Monday, 14 January 2008

"It's the Fashion, Stupid!" At Least in Part: The Many Varieties of Muslim Dress

Today a fashion note. Like many people who knew little about Islam until recently, I long held the stereotype of a Muslim woman as someone drably dressed with all her charm hidden. But I’ve learned that’s not true. The first hint came in 2000 when I went to Singapore: not only were the Malay-origin Muslim women there dressed in brilliant colours, but on the way back I encountered a veiled woman from one of the Arab states whose black silk robe had a discreet design, “Gucci.”

Since then I’ve grown accustomed to seeing women in hijab, or Muslim headscarf in Montreal, encountering, for example, several young Muslim mothers at a children’s hospital where I volunteer one afternoon a week.

What I do is rock babies whose parents want to take a break, or talk to them if they need an ear to tell their troubles to. (The fact that I’ve been there and done that—Lukas had meningitis as a baby—is one of the reasons I volunteer, and I suspect it's comforting for the parents of sick kids to learn that our big, smart son who’s decided he wants to be a philosopher was once a really sick baby.)

Some of the women I meet speak neither English nor French, but two weeks ago I spent a couple of hours chatting with a young mother of Lebanese descent who wore her headscarf with jeans and a sweater. The week before that I rocked the baby of a Pakistani woman in salwar kameez, the trouser and tunic outfit worn by women of many religions in South Asia. Last week there were two mothers wearing flowing, beautifully embroidered gowns. Then yesterday the fact that these women care as much about how they look as any other woman came home when I saw a young woman waiting in line at a big supermarket wearing a gorgeous green and yellow robe with her scarf pulled across her face.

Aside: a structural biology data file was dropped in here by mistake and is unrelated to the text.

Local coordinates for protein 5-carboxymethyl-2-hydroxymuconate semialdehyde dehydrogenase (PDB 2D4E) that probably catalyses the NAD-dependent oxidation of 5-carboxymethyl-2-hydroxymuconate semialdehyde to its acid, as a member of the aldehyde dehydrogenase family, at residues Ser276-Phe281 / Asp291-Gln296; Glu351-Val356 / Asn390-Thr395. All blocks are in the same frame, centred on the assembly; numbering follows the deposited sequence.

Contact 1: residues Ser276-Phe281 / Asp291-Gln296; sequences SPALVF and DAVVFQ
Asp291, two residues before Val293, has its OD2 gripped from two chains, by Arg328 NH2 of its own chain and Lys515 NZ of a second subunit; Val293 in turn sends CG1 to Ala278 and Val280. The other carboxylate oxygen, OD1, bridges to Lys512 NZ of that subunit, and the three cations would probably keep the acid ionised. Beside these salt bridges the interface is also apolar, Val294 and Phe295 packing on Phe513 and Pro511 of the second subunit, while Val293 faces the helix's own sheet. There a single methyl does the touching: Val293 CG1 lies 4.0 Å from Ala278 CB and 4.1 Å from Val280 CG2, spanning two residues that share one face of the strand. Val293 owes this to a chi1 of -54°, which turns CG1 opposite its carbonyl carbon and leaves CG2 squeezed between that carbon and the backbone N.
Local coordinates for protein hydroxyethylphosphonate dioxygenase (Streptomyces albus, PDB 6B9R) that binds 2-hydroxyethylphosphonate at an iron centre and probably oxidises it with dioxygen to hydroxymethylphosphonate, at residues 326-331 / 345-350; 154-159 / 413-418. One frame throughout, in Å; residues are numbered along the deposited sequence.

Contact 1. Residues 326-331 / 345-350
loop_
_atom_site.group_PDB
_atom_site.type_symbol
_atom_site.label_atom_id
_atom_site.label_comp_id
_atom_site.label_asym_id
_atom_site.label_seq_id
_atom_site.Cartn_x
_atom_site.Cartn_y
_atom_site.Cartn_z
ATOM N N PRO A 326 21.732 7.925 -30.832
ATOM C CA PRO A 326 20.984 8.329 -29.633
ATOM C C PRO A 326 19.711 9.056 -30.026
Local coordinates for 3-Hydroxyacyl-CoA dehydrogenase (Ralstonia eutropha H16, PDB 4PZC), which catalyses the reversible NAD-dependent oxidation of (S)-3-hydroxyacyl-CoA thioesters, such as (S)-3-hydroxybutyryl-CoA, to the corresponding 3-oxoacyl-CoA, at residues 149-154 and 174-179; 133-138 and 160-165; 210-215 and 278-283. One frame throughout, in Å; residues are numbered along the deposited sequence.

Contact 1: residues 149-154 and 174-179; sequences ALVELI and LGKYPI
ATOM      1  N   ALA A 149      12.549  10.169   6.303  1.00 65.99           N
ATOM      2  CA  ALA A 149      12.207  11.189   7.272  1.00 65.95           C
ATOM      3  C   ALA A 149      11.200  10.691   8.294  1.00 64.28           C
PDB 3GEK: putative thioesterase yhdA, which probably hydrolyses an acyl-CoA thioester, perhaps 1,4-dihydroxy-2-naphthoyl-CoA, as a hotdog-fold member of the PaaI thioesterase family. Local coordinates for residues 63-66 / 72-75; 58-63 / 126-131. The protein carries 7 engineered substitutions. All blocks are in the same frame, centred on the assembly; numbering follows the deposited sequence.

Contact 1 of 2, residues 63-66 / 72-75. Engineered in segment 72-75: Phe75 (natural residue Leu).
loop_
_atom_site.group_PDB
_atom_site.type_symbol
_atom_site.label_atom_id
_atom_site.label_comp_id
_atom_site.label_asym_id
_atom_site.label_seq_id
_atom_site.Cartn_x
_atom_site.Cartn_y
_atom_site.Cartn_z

Intrigued, I went looking last night on the net see what kind of fashion advice they might be listening to. I came across a very interesting article in Slate about attempts by Nordstrom to market to Muslim women, as well as a number of great YouTube videos explaining how to wrap a hijab (including one from a pretty young redhead from Iowa who calls herself the non-Muslim hijabi) and showing the latest in modest, Muslim fashion.

Before you protest that it is degrading to women to insist they cover their hair and bust, let me remind you that 50 years ago a woman could not enter a Roman Catholic church with her head uncovered, her arms bare or wearing trousers. Protestants were a little more flexible then, but my mother reared me to wear a hat, gloves, stockings and high heels to go shopping downtown, and to all major social occasions.

All that has changed, of course. But one thing remains: at least part of dress norms are fashion, and don’t you forget it.

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